In this 43 percent white city (45 percent black), violent crime is entirely a black problem. Located roughly 60 miles from Atlanta, Columbus is a dystopia, where black crime has reached biblical proportions. ['Cain and Abel' project launch fights black-on-black crime, WSBTV.com, 9-24-17]:
As founder of the Columbus Black History Museum, Johnnie Warner noticed a disturbing trend in the black community.
"... Prior to the end of the Civil Rights Movement, there were so many lynchings and killings of the black males by the whites," he said. "And here we are now, we're still living in fear - but because of us."
First off, this isn't a proper Afrocentric view of the Holy Bible...
To address the issue, Warner launched a "Cain and Abel" memorial project in 2016 to denounce black-on-black crime in the community. He started by collecting the name of every local black person killed by someone of their race from January 2013 to December 2015. The list has 57 names.
But it doesn't include those killed among the 26 homicides of 2016, or the 26 homicides that the Columbus Police Department has already recorded for 2017.
Muscogee Coroner Buddy Bryan puts the number at 32, because he does not differentiate between a homicide that police consider a murder and one they categorize as manslaughter or a justifiable shooting.
Many of the victims included in those numbers are young black males allegedly killed by their peers.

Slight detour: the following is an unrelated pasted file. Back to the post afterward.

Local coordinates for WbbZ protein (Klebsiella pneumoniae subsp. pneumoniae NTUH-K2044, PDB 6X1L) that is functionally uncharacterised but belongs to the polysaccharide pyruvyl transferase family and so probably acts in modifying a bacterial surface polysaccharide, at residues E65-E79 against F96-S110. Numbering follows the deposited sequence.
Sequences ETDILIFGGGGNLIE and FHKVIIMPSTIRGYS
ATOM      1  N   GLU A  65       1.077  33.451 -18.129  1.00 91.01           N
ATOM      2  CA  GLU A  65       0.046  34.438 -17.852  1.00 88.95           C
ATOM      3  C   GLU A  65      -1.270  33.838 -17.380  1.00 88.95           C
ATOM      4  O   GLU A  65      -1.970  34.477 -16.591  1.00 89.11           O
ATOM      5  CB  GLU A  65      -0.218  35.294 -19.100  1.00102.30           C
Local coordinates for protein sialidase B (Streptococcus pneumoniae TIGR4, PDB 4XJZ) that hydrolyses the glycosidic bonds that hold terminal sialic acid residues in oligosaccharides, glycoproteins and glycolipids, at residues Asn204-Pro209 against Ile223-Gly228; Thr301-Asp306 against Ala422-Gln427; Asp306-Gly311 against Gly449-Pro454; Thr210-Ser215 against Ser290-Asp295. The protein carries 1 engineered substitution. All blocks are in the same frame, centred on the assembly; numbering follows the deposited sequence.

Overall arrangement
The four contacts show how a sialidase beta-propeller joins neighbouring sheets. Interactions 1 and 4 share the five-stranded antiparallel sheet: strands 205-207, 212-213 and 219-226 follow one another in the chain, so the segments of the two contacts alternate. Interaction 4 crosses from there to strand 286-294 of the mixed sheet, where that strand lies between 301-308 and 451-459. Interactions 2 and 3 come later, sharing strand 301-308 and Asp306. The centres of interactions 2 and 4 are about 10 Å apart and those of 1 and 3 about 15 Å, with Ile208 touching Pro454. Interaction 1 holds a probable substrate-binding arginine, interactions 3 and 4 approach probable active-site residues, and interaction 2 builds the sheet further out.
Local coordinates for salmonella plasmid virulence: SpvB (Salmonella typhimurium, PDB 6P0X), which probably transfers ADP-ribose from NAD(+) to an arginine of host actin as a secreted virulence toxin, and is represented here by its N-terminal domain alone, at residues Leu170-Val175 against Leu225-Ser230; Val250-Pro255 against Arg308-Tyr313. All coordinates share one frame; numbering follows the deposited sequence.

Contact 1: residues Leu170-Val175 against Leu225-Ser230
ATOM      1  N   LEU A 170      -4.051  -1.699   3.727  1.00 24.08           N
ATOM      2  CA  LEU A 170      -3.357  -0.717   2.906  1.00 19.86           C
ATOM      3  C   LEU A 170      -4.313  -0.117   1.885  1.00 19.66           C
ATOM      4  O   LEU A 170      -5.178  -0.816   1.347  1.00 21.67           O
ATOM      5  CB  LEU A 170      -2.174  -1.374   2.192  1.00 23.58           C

Of the 26 homicides recorded by police so far in 2017, 21 were black males, three were black females, 1 one was a Hispanic male and one was a Caucasian female, according to Mayor Teresa Tomlinson.
"We have 25 murders via gun violence and one via automobile," the mayor said.
"We have 14 murders related to domestic violence, fighting, drugs, robbery or pending investigation and 12 related to gang activity."
Warner recently posted a message on Facebook in the wake of recent killings, asking people to add the names of others who have died since 2015. And he posed the question: "Am I my brother's killer?"
"The Cain and Abel Memorial is a list of Columbus, Georgia, and Phenix City black Americans murdered by black Americans since January 2013," he wrote.
"The vision is to one day (engrave) these names on a monument to inspire the next black generations to value black lives and communities. These saints are sacrificial lambs as a memorial of black-on-black homicides, crime, and terrorism. They did not die in vain. Their lives matter too! They were slaughtered by the hands of their brother."
Following that introduction, Warner listed the names of all 57 victims, starting with Charles Foster, who was shot to death at the now-defunct Club Majestic in 2013 on New Year's Day; ending with Christopher Twitty, who was killed Nov. 21, 2015. In an interview with the Ledger-Enquirer, Warner said he got the names from the Columbus Police Department.
After posting on Facebook, Warner received comments from relatives of people killed as a result of black-on-black over the past few years. One woman, Vicki Scott, said she was related to number 13 and 55 on the list - David Scott and Dominic L. Mitchell, respectively.
Referring to Mitchell, she wrote: "... Glad to see his life was not in vain Johnnie Warner. Keep up the good work. Maybe someday our brothers will understand that it is nonsense taking people's lives. It destroys families. How can we fight about other races killing blacks when (we) are the main cooperate (culprits) of the genocide of the black race. Wake up and let's stop the killing of our RACE."Actually, there weren't that many lynchings prior to the Civil Rights movement, but if you want to run with this myth, go ahead. Won't change the fact black people in Columbus (as well as in Savannah, Atlanta, Augusta, and Macon, Georgia) can't stop killing other blacks.